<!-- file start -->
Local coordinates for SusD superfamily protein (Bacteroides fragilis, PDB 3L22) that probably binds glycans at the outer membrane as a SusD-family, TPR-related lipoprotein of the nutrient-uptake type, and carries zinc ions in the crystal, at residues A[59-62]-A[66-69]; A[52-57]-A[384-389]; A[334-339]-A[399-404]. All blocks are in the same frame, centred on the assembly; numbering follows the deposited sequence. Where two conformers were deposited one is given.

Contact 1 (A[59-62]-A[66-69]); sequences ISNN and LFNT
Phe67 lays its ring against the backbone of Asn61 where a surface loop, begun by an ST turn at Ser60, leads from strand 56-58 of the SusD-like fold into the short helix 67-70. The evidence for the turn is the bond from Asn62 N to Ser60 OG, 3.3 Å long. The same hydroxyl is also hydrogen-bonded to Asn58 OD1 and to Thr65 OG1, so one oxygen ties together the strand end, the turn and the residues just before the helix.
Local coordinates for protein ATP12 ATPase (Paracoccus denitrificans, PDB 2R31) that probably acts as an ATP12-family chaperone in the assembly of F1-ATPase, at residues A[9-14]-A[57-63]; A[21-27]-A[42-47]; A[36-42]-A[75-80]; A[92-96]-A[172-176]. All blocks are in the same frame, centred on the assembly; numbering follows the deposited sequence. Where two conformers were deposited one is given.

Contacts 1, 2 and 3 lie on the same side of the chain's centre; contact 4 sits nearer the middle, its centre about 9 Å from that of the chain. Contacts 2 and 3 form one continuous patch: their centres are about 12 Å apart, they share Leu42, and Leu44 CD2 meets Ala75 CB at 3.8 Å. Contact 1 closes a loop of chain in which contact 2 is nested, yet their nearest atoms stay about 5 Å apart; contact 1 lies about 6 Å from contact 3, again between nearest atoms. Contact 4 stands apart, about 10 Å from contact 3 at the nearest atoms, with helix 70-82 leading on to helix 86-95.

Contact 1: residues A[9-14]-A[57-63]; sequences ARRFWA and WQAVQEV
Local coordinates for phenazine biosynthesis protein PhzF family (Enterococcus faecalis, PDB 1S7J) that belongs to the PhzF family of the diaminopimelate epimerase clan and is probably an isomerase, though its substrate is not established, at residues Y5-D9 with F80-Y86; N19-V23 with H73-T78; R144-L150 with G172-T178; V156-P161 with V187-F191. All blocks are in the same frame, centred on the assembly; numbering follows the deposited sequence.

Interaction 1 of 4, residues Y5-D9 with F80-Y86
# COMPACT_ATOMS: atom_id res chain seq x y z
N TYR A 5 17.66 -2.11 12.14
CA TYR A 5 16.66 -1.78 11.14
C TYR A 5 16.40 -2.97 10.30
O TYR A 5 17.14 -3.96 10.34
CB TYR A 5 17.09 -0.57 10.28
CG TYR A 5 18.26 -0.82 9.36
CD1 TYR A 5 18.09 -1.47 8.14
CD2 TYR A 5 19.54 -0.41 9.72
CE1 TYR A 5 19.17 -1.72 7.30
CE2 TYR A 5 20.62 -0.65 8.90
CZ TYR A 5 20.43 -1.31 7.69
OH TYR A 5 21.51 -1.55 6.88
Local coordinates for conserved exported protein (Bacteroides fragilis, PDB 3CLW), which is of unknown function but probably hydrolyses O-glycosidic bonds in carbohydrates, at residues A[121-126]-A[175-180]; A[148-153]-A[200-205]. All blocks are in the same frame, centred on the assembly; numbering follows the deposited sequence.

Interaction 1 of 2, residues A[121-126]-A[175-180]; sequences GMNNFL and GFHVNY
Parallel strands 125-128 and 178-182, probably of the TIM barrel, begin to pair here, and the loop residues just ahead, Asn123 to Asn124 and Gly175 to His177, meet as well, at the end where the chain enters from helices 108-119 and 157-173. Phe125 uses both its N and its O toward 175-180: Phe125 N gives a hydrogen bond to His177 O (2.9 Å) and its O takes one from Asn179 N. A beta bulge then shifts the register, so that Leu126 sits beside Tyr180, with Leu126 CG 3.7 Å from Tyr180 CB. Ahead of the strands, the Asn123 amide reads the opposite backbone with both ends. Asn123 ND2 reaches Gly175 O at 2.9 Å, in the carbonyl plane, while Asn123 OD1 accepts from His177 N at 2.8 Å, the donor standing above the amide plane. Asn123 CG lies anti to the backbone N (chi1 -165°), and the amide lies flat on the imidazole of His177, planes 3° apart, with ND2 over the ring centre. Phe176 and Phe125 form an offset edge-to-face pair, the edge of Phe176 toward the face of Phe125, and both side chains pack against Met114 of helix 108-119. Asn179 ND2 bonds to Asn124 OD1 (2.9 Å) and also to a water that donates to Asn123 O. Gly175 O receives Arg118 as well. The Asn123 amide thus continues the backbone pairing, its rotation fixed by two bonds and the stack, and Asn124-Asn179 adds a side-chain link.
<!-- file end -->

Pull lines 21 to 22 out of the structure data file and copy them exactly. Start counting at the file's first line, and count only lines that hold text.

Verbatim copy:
OH TYR A 5 21.51 -1.55 6.88
Local coordinates for conserved exported protein (Bacteroides fragilis, PDB 3CLW), which is of unknown function but probably hydrolyses O-glycosidic bonds in carbohydrates, at residues A[121-126]-A[175-180]; A[148-153]-A[200-205]. All blocks are in the same frame, centred on the assembly; numbering follows the deposited sequence.